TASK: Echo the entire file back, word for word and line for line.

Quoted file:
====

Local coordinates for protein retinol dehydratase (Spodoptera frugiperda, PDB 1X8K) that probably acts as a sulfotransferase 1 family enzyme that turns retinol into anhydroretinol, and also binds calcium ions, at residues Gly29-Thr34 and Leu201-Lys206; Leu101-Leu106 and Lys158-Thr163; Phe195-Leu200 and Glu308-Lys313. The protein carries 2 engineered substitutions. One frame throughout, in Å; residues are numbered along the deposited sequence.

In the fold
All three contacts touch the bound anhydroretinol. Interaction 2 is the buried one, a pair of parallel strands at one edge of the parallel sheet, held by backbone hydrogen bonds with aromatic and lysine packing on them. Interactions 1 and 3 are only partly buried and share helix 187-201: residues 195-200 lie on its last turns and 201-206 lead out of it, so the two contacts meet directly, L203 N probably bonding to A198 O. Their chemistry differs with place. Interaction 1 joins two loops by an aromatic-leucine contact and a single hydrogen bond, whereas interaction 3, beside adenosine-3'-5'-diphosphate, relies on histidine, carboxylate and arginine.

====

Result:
Local coordinates for protein retinol dehydratase (Spodoptera frugiperda, PDB 1X8K) that probably acts as a sulfotransferase 1 family enzyme that turns retinol into anhydroretinol, and also binds calcium ions, at residues Gly29-Thr34 and Leu201-Lys206; Leu101-Leu106 and Lys158-Thr163; Phe195-Leu200 and Glu308-Lys313. The protein carries 2 engineered substitutions. One frame throughout, in Å; residues are numbered along the deposited sequence.

In the fold
All three contacts touch the bound anhydroretinol. Interaction 2 is the buried one, a pair of parallel strands at one edge of the parallel sheet, held by backbone hydrogen bonds with aromatic and lysine packing on them. Interactions 1 and 3 are only partly buried and share helix 187-201: residues 195-200 lie on its last turns and 201-206 lead out of it, so the two contacts meet directly, L203 N probably bonding to A198 O. Their chemistry differs with place. Interaction 1 joins two loops by an aromatic-leucine contact and a single hydrogen bond, whereas interaction 3, beside adenosine-3'-5'-diphosphate, relies on histidine, carboxylate and arginine.